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Mandarin at Malvern

For the first time, Mandarin Chinese is one of the language courses available to middle and upper school students

Mrs. DelGiorno teaching her middle school Mandarin students / McClatchy
Mrs. DelGiorno teaching her middle school Mandarin students / McClatchy

If you think that Spanish or French or Latin are hard languages, wait until you see the new language course.

Here at Malvern, Mandarin Chinese is being offered to both upper and middle school students at Malvern, taught by new teacher Mrs. Michelle DelGiorno.

There are currently two classes of the course, one upper school class, with ten students from all grades, and the middle school requires all eighth graders take the course for one quarter.

Mrs. DelGiorno was contacted in late December by Mr. Colameco, a history teacher here at Malvern. DelGiorno began learning Mandarin in 2002, and went to China to study abroad in college, where her oral skills were strengthened.

In class, DelGiorno teaches Simplified rather than Traditional Mandarin.  Most of mainland China uses Simplified Chinese, although Traditional is used in the AP exams.

As a teacher, DelGiorno likes to tell the students not only of how to speak Mandarin, but the culture and history of China as well. She utilizes hand gestures to help memorization of numbers and words in Mandarin.

“Since Chinese culture is so vastly different [from ours],” she said, “It is important to immerse yourself into their culture. The series [of videos] I chose teaches the culture through the language. 

According to the Federal Government, Mandarin Chinese is one of the hardest languages to learn for native English speakers, along with Korean, Japanese and Arabic. “The disconnect between the written and spoken language… and the differences in culture can make it very difficult to learn,” said DelGiorno

When teaching, Mrs. DelGiorno makes sure that she takes things slow in the classroom, especially since Mandarin is such a different language not only from English, but from the other languages offered at Malvern. Repetition is used a lot in the classroom, as one wrong intonation or one wrong stroke could mean something entirely different in Mandarin. “There is no magic formula,” she said. “There is a lot of memorization.”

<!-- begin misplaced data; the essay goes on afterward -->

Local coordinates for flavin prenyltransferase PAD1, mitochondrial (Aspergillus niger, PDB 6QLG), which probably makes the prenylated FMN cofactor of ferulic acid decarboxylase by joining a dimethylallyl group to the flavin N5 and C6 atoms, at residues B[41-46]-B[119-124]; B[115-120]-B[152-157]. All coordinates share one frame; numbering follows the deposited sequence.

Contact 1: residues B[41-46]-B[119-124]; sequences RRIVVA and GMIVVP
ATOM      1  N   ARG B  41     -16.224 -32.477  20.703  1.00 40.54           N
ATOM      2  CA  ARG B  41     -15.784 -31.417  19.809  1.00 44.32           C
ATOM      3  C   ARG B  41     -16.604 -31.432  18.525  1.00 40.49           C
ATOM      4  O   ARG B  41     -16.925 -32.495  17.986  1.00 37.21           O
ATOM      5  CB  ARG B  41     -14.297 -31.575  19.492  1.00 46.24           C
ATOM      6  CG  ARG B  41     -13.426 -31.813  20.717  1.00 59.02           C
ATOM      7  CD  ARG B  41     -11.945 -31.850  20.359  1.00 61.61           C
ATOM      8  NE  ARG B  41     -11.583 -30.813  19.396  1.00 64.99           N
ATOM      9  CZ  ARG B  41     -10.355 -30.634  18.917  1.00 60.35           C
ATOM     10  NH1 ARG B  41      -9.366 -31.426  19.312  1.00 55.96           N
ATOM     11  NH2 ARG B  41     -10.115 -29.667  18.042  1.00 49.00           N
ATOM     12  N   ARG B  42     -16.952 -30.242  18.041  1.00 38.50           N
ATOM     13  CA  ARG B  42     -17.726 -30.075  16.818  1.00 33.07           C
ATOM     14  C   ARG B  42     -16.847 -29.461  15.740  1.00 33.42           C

When asked if speaking or reading Mandarin is harder, DelGiorno said, “I would say reading it is harder, because there is a lot more time and practice [that goes into it], and there is no rhyme or reason.”

“But, a lot of the sounds and tones repeat,” she went on to say, “So if you could master that, it would make your life easier.”

Although the Mandarin program at Malvern is just in its infancy, there is a lot of potential for the program, as it is something totally new and different from the Spanish, French or Latin courses here. With the guidance of Mrs. DelGiorno, Mandarin can certainly become a popular language course, further widening Malvern’s horizons in what it teaches on campus.

 

 

About John McClatchy

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Jack McClatchy started writing for the paper his freshman year, and has previously served as the News Editor during the 2015-2016 school year before becoming the first PR Director for the 2016-2017 school year. He is the President of the World Affairs Club, and is involved in the Academic Competition, Diversity Awareness, Speech and Debate, and Mock Trial clubs. He lives in Wayne, Pennsylvania along with his brother Luke (A pretty cool dude).

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